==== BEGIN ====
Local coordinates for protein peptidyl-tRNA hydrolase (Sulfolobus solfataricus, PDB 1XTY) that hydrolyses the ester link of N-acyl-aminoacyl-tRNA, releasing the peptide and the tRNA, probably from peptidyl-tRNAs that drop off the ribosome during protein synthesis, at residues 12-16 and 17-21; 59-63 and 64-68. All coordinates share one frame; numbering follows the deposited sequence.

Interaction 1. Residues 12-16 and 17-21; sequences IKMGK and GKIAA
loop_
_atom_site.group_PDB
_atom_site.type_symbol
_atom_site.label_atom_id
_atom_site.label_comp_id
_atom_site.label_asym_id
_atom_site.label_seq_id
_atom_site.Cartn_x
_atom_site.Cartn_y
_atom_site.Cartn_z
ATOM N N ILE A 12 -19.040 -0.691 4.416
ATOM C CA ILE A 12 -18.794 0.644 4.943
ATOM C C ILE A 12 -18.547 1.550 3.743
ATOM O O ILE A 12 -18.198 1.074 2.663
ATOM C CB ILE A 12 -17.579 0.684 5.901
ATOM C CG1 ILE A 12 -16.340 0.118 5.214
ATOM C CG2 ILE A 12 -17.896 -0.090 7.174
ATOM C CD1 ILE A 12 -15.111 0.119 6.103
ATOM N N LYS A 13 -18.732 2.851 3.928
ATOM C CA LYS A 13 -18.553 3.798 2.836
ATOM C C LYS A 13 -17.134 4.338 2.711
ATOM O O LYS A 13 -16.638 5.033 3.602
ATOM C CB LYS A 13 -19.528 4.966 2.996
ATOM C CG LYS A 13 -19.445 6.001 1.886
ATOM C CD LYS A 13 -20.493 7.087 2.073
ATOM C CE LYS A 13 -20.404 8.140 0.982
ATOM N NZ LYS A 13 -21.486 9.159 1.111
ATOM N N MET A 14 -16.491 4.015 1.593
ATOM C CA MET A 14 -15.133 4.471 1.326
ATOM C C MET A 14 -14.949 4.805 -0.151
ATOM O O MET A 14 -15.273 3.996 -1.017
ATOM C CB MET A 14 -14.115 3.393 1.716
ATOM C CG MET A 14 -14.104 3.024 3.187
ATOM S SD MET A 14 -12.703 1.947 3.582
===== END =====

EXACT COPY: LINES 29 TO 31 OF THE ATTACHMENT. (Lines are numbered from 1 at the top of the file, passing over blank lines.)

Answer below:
ATOM N NZ LYS A 13 -21.486 9.159 1.111
ATOM N N MET A 14 -16.491 4.015 1.593
ATOM C CA MET A 14 -15.133 4.471 1.326